How to Cook Yuca Root

Yuca is a carb-o-licious versatile root vegetable used in all sorts of comfort food recipes worldwide. Let’s dive on in!

How to Prepare Yucca Root #rootvegetables

When I went to the Dominican Republic a few months ago, I was blown away by the cuisine. Aside from the wide range of saucy slow-cooked meats (my favorite!), there was an abundance of fresh salads and stewed vegetables. I became hooked on cassava (more commonly called, “yuca,” in the U.S.) and couldn’t stop eating the stuff. I was determined to incorporate it into my own cooking as soon as I got home, but then something happened: I couldn’t find yuca root anywhere.

I had all but given up my search for yuca, when I finally spied a pile of it in my grocery store, right next to the turnips. Being as it is root vegetable season, yuca is now easier to find. And perfect timing, because the super carby and cozy veggie is perfect for incorporating into your fall and winter stews and side dishes.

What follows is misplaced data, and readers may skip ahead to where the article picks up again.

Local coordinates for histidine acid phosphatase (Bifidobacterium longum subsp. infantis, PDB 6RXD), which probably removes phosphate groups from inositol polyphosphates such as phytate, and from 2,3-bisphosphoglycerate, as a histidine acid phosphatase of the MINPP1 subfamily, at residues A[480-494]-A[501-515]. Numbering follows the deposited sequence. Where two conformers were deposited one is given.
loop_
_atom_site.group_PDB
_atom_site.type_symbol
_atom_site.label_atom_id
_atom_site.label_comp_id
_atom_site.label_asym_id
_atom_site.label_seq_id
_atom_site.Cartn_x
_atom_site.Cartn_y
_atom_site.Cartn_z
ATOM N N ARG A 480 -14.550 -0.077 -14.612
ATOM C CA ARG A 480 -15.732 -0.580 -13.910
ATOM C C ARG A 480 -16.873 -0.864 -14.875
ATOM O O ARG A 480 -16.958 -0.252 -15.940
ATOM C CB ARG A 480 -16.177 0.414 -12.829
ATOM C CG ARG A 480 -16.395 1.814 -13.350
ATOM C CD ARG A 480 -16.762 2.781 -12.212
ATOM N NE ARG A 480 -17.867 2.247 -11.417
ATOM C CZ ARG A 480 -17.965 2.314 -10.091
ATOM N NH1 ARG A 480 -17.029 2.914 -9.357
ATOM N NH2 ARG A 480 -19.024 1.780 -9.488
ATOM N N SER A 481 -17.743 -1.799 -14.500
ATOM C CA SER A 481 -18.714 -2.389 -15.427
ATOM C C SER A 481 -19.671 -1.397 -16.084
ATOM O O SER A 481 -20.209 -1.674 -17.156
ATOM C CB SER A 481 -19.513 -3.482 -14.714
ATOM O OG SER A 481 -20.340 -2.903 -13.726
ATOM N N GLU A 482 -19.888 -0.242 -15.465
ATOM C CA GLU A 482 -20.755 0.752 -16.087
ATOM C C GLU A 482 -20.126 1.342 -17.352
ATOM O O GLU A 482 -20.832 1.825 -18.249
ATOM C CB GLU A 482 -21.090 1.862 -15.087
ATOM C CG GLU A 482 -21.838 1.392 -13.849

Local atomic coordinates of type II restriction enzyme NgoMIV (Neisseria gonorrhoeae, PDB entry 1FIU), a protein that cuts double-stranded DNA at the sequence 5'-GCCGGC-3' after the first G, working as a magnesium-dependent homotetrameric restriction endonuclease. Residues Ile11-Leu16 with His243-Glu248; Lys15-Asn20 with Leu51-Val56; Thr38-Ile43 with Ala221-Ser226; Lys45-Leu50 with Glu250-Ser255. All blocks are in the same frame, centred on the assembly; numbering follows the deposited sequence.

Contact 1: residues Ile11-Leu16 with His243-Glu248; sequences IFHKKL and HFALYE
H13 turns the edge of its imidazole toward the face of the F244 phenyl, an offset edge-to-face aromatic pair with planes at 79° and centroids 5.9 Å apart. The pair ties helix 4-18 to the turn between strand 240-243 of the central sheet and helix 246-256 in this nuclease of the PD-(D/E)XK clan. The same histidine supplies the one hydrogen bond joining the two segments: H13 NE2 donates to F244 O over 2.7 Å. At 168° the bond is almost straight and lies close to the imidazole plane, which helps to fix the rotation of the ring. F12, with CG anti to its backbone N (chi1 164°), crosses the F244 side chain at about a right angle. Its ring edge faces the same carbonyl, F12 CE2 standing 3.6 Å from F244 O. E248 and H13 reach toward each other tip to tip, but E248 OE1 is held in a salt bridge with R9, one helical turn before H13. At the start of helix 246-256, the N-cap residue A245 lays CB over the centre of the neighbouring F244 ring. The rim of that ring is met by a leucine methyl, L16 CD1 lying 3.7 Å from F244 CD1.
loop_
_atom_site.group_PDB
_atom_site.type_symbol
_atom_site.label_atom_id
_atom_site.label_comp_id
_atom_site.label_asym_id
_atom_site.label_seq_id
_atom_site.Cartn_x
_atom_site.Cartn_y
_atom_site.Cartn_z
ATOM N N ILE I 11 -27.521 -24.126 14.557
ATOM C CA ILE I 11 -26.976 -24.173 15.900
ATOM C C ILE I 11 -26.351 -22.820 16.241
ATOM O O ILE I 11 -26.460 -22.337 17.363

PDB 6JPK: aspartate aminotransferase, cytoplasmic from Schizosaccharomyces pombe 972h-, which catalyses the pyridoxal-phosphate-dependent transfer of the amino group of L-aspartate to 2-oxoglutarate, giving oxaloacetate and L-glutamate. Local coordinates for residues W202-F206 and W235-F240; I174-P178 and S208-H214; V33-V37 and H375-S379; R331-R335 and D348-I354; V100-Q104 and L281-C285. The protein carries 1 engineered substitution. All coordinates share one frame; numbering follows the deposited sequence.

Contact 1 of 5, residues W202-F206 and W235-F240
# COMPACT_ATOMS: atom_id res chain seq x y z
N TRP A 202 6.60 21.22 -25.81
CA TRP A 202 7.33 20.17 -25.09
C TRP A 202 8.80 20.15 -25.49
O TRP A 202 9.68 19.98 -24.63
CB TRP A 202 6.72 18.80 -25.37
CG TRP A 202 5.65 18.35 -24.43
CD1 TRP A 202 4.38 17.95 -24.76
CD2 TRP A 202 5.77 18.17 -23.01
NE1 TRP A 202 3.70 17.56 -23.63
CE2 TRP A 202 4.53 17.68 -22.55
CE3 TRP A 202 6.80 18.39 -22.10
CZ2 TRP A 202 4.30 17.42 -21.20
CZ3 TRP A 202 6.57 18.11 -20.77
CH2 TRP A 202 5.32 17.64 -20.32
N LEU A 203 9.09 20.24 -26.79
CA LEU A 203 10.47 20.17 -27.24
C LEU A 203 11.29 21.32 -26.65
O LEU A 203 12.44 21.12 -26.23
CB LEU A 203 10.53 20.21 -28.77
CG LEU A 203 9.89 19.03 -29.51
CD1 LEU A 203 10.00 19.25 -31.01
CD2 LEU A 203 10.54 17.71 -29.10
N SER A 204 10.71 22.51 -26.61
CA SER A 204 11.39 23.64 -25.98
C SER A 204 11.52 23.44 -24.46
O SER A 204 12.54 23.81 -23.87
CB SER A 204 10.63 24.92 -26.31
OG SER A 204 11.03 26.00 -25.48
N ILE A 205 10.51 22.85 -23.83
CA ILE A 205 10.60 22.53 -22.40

Yuca root is very dense and starchy and is used just like a potato in many delicious dishes worldwide. It has a mild flavor, which makes it versatile for incorporating into numerous types of recipes. The root is native to Central and South America, and you’ll commonly see it incorporated in to a variety of dishes in Latin American countries, Africa, Southeast Asia, and the Caribbean Islands. Most roots can be consumed raw, but yuca is one of the few roots that must be cooked, as the peel contains cyanide. Another fun fact: yuca is where tapioca pearls and tapioca flour come from!